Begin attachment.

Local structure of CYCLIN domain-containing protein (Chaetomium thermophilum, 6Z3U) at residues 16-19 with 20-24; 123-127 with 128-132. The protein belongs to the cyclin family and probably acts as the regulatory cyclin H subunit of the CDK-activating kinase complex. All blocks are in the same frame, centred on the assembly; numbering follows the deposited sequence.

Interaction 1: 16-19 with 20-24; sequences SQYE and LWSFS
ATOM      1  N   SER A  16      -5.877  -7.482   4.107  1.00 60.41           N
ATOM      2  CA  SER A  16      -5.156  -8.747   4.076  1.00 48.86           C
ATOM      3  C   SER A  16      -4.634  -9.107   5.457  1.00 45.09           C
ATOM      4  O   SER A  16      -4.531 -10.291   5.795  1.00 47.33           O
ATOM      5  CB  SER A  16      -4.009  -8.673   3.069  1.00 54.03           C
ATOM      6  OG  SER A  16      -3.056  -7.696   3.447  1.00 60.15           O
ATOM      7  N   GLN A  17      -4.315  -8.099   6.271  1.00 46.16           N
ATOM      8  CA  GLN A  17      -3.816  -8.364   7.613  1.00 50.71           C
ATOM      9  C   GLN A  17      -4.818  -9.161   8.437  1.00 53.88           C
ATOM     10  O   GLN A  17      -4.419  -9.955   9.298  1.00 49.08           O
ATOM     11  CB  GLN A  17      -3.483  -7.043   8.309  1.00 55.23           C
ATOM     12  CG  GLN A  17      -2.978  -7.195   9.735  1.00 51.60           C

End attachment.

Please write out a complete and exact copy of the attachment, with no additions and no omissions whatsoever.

Local structure of CYCLIN domain-containing protein (Chaetomium thermophilum, 6Z3U) at residues 16-19 with 20-24; 123-127 with 128-132. The protein belongs to the cyclin family and probably acts as the regulatory cyclin H subunit of the CDK-activating kinase complex. All blocks are in the same frame, centred on the assembly; numbering follows the deposited sequence.

Interaction 1: 16-19 with 20-24; sequences SQYE and LWSFS
ATOM      1  N   SER A  16      -5.877  -7.482   4.107  1.00 60.41           N
ATOM      2  CA  SER A  16      -5.156  -8.747   4.076  1.00 48.86           C
ATOM      3  C   SER A  16      -4.634  -9.107   5.457  1.00 45.09           C
ATOM      4  O   SER A  16      -4.531 -10.291   5.795  1.00 47.33           O
ATOM      5  CB  SER A  16      -4.009  -8.673   3.069  1.00 54.03           C
ATOM      6  OG  SER A  16      -3.056  -7.696   3.447  1.00 60.15           O
ATOM      7  N   GLN A  17      -4.315  -8.099   6.271  1.00 46.16           N
ATOM      8  CA  GLN A  17      -3.816  -8.364   7.613  1.00 50.71           C
ATOM      9  C   GLN A  17      -4.818  -9.161   8.437  1.00 53.88           C
ATOM     10  O   GLN A  17      -4.419  -9.955   9.298  1.00 49.08           O
ATOM     11  CB  GLN A  17      -3.483  -7.043   8.309  1.00 55.23           C
ATOM     12  CG  GLN A  17      -2.978  -7.195   9.735  1.00 51.60           C